Central Bedfordshire Council (CBC) is a unitary council, which provides over a hundred services to a quarter of a million people, and is responsible for schools, social services, rubbish collection, roads, planning, leisure centres, libraries, care homes and more. Their citizen’s data that they hold and protect is of the utmost importance to the council. Like many councils, CBC is transforming themselves with a focus on increased mobilisation of their teams, improving the services they provide and reducing costs by moving to the cloud.
CBC knew that with growing cyber-attacks across the UK the security incidents situation has moved over the years from “if” to “when”. While CBC had security in place with a growing threat – were their defences good enough?
CBC had been making steps forward over the past five years with a focus on information governance and improved vulnerability management (utilising an in-house team and Nessus) CBC had also procured a SIEM system in 2012/13 which provided a log of some systems within CBC.
It was clear that the existing SIEM system provided only a small part, not the whole, of the required security management regime.
When reviewing several high profile incidents they discovered that it was clear the issues were greatly compounded by the late discovery of the issue. It was clear that the existing SIEM system provided only a small part, not the whole, of the required security management regime. It was clear CBC needed a new approach to cybersecurity to protect against the growing threat.
Central Bedfordshire reviewed their options. It was clear that their software was not delivering the required results and internally they lacked the bandwidth to give the task the focus it needed. Although CBC was security-aware, job posts did not exist to focus solely on cybersecurity. They understood that there would be a need for both new tools and for multiple posts to provide the coverage needed for an appropriate security service.
They reviewed the sector to see what other solutions were available. While there were lots of different software tools and different managed security providers available, the majority of them were unsuitable for the unique requirements of a council.
CBC spoke with Hytec about the Managed Security Service offering to enhance their security. Hytec had been working with CBC since 2014 regarding Information Governance, PSN and N3 compliance, security by design for new architecture, and governance aspects of moving to the cloud. Hytec work had always been high quality and CBC saw them as a trusted partner.
“Hytec has the right mix of skills and tools to ensure we have an appropriate level of cybersecurity.”
Emel Morris, CIO, Central Bedfordshire Council
Hytec had spent three years assessing the requirements of local government cybersecurity in developing their Managed Security Service. Hytec’s Managed Security Service offers a best of breed Unified Security Management solution. Hytec has reviewed and trialled available security technology to identify which is the most appropriate for the business requirements and threat environment in local authorities. The Hytec Managed Security Service uses this technology, which its specialist security operatives utilise to maximise the protection/ benefit to the Council.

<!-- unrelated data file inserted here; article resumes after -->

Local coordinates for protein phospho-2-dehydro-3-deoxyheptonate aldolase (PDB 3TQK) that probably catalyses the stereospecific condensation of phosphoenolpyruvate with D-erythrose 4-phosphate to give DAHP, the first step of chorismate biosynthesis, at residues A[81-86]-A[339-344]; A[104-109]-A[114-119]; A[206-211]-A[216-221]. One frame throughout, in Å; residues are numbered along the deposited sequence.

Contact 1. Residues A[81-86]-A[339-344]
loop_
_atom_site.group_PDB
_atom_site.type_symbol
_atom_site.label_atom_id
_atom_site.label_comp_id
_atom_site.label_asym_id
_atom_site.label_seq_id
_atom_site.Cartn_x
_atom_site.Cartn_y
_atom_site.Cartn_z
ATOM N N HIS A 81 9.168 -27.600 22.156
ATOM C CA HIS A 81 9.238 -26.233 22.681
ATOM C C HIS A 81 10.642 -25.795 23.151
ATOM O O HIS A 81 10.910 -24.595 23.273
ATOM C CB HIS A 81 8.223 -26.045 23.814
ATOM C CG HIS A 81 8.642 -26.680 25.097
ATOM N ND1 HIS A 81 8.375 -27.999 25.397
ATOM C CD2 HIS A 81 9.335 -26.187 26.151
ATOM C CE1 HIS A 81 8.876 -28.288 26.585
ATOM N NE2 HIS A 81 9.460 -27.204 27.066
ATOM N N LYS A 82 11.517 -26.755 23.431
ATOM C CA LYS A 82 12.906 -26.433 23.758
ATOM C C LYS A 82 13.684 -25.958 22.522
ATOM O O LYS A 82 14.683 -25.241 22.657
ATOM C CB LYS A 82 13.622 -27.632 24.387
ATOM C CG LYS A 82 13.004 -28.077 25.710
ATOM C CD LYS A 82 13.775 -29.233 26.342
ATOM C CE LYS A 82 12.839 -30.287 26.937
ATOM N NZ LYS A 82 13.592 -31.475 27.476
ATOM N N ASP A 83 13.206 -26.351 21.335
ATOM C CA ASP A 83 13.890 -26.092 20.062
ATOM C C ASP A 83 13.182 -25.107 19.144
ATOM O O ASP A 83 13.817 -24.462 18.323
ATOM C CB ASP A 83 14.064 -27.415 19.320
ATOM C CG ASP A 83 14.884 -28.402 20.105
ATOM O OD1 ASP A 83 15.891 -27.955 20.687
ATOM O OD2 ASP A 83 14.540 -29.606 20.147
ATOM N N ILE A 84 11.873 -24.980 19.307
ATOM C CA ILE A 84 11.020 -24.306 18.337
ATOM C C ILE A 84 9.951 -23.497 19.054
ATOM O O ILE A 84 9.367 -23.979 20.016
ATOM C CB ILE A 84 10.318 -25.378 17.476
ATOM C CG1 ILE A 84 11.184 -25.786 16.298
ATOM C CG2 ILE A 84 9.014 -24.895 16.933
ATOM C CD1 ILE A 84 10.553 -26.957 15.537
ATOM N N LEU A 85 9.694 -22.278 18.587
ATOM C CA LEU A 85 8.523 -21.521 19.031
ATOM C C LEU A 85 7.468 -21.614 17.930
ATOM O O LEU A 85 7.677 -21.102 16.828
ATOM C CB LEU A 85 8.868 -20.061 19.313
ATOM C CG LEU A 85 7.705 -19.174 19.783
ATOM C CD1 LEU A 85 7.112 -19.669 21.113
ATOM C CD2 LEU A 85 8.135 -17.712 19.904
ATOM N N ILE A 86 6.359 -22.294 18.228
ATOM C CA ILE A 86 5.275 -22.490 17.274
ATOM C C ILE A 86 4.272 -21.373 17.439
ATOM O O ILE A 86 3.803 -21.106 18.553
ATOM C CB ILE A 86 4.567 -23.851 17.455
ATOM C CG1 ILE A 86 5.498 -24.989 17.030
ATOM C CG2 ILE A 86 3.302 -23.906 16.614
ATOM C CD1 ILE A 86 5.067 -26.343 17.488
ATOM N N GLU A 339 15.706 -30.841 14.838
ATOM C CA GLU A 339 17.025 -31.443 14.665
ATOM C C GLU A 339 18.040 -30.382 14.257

Delivery of the Managed Security Service
Hytec commissioned to provide the Hytec Managed Security Service to CBC in April 2018. The same month the sensors were deployed in the two main data centres, and the service commenced.
“We quickly derived more benefit from the Hytec service than we got from the pure SIEM system we had deployed for several years”.
Bernard Sykes, Operations and Networks manager at Central Bedfordshire Council
A phased delivery plan was agreed; CBC a data centre technical refresh programme underway, and it was decided to introduce “security by design” for the new infrastructure, rather than re-engineer legacy systems that were due for replacement. This process has progressed well, and most of the estate is currently within the scope of the Managed Security Service.
The real benefits have been obtained from the system to date, including the tuning of the councils remote working systems. The Hytec service has collated information from firewalls, Okta, Mobile Iron and F5 service to gain a holistic view of the situation, and the identification and correction of compliance issues. The Threat and Vulnerability Management System is providing real-time information regarding vulnerabilities within the estate, this is collated with real-time threat feeds from Open Threat eXchange, asset information, and security events to provide holistic and contextualised security information.
The result of the deployment of the Hytec service to date has been the suppression of vulnerabilities and incidents, and although Hytec detects many security events per day, only events of real consequence are reported to CBC – this is typically less than 10 per day, and this is decreasing as the security posture improves.
Hytec continues to work as trusted partners of Central Bedfordshire providing the Managed Security Service and other critical information governance guidance.
Emel Morris, CIO, Central Bedfordshire Council commented about the partnership.